I put Dead People In Love up for sale three days ago, and I’ve been so busy I’m first announcing it now. Dead People In Love is a short story sequel to Dead People. It’s 12,348 words. It features Cassie and Luke from Dead People, and it’s all in Cassie’s point of view.
It was a pleasure to get into Cassie’s mind again. I fell into her voice with the first line. Dale Mayer created the cover, and I think it’s perfect. Some of you might recognize the Chicago skyline. Here’s the cover, the blurb and a short excerpt:
Some people will do anything for the perfect address…
Ghost therapist Cassie Taylor is hired to get rid of a ghost haunting an upscale Chicago condo. But the elderly resident doesn’t want her gentlemanly apparition to leave. She loves him and he loves her.
Too bad her grandson and his fiancée insist either the ghost goes – or she goes.
Too bad she’d signed the deed to the condo to her grandson to help him avoid inheritance taxes.
Too bad the fiancée has plans of her own.
Throw in a pretty neighbor, a dirty family scandal, and Cassie’s very new, very sexy and sometimes very grumpy husband, and anything can happen…even murder.
Cassie stared down the guy who was supposed to be her Happy Ever After and wanted to give him a good kick in the ass.
Sitting on a stool, holding his guitar as if it were a part of him, Luke Rivers stared back at her. Not giving anything away.
Neither was she.
“I’m going. You don’t have to come with me.” Standing in the middle of his tower studio in their pre-Victorian home, she took a quick glance around at his recording equipment, his guitars, the window with a view to the lake. The floor they’d made love on.
“Stay and brood about Erin’s visit with her mom.” She turned back to him. “I have a gig.”
He scowled. “Talking to a ghost.”
“That’s what I did before we married.” She looked up at the ceiling, as if their house ghost would appear any second. But, no, Isabel was probably gleefully eavesdropping on them, as if they were arguing just for her entertainment. “It’s what I do now. And it’s what I’m going to do, whether you come with me or not.”
Without waiting for a reply, she headed out of his studio.
“Where are you going now?” he called after her.
“To pack.” She stomped down the stairway to their bedroom on the second floor, not looking back.
“You think I’ll come after you?”
She still didn’t look back but she smiled. Yes, she did.
They weren’t on their honeymoon anymore. Not after seven months of living together. Five months of marriage. But they were still at the jumping-into-bed stage. Or the couch. Or the bathtub. Or the shower. Or the pier outside—until mosquitoes drove them indoors.
Sex wasn’t the best part about being married to Luke. Being loved and loving was. But Luke was as good at it as writing hit songs. So was she, as good at it as talking to ghosts. She’d like to say “taking them to heaven,” but she couldn’t get their own ghost to leave. Isabel said she was having too much fun watching them. A sad commentary on Isabel’s former life.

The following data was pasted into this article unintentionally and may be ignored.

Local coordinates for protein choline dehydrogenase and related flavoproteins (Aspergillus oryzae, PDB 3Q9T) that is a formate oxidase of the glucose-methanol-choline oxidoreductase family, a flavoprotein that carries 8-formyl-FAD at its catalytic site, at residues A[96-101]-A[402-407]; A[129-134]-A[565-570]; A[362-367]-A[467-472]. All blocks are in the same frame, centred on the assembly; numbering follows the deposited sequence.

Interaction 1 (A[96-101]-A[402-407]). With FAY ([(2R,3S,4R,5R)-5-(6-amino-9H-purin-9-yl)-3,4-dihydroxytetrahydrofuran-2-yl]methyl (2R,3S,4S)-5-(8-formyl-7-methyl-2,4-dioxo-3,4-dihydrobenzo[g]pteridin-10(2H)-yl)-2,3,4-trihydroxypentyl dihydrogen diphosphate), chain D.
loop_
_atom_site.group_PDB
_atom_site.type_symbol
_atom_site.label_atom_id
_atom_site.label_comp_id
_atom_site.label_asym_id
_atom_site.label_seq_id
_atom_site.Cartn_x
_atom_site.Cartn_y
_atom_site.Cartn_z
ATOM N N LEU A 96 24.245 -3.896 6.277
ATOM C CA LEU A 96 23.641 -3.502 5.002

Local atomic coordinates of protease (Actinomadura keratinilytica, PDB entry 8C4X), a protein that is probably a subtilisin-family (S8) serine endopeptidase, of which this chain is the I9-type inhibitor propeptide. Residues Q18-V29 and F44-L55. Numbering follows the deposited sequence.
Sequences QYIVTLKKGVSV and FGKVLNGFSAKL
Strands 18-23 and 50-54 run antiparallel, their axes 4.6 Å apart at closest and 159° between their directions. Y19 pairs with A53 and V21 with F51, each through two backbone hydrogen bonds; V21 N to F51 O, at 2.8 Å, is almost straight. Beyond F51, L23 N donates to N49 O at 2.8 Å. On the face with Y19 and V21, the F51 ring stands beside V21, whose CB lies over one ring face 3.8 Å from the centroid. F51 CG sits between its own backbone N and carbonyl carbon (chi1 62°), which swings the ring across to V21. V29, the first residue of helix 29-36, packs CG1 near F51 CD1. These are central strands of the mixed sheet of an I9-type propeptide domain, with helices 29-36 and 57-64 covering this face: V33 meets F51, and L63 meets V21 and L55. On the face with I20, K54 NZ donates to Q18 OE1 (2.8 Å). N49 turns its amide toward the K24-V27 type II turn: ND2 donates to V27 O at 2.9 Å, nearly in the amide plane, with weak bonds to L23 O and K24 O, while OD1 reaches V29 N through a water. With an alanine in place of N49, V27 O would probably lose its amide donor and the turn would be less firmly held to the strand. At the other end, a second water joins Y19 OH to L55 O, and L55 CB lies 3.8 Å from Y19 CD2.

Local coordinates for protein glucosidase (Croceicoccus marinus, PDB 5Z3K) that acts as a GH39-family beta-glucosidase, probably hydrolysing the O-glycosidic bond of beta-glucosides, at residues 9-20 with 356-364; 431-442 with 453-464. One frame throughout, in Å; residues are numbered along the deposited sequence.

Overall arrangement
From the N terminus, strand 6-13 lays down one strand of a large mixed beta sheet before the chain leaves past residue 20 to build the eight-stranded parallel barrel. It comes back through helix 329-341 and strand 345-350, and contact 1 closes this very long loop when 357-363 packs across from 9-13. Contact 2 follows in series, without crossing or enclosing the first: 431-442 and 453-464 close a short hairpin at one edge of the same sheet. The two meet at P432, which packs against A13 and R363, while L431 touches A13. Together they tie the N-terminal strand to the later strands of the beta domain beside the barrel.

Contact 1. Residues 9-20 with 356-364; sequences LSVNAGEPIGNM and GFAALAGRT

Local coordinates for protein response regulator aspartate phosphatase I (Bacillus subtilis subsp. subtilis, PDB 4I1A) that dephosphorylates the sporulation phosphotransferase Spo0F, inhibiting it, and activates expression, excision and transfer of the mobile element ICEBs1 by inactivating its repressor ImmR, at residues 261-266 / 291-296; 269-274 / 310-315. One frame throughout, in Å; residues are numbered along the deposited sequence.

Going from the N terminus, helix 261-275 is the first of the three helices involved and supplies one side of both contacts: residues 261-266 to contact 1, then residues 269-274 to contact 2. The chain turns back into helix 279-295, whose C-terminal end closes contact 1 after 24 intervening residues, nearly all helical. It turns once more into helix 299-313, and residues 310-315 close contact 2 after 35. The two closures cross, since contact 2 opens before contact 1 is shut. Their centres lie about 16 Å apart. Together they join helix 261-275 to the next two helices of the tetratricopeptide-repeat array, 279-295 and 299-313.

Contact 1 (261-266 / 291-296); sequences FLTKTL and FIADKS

Cassie reached the landing when footsteps thundered down the steps behind her. She sauntered down the hall and could feel his gaze on her butt. Her butt was hard to miss, and lucky for her Luke didn’t want to miss it.
“I’ll go with you.” His voice was growly, like a bear that woke up in a bad mood. “I can look up some old friends in Chicago while you’re doing your ghost therapy thing.”
She whipped around and glared at his scowling face…then she smirked. “I knew you’d cave.”
His eyebrows lifted. And he did something that would surprise most of the people who knew him casually. He grinned. A grin that said it was great to be alive.
He took a giant step toward her.
She turned and ran. “Catch me if you can.”
If he didn’t catch her, she’d swing around and catch him instead.
She laughed from deep within her belly. Ghosts, sex and when they were in Chicago she wouldn’t have to cook one meal. Life was good.
Then she remembered Rose Bellington’s wobbly voice, telling her that she had to get rid of her condo ghost or her grandson was going to say she had dementia and put her in a nursing home.
A reminder that it wasn’t the dead people who did the worst things. It was the live ones.
Her laughter died. She knew all about being treated badly by the people who were supposed to love her. Making her feel that she was a freak. Unlovable and untouchable.
Two hundred years ago, she would’ve been the crazy relative locked in the attic.
Strong arms curled around her. “Got’cha! What happened? That was too easy.”
She twisted around and reached for his neck. “Hold me, Luke. Just hold me.”
His expression changed, his eyes gentling. Hugging her tightly, he rocked her. “Anytime, babe. Anytime at all.”
Her breasts flattened against his chest and her head smooshed against his shoulder. She breathed in his familiar scent and let it strengthen her, using it to stop tears from falling. Her self-pity changing to anger.
Raising her head, she gazed into his blue eyes that looked back at her with a mix of love and desire and caring. “What do you think about a man who’s trying to force his grandmother into a nursing home?”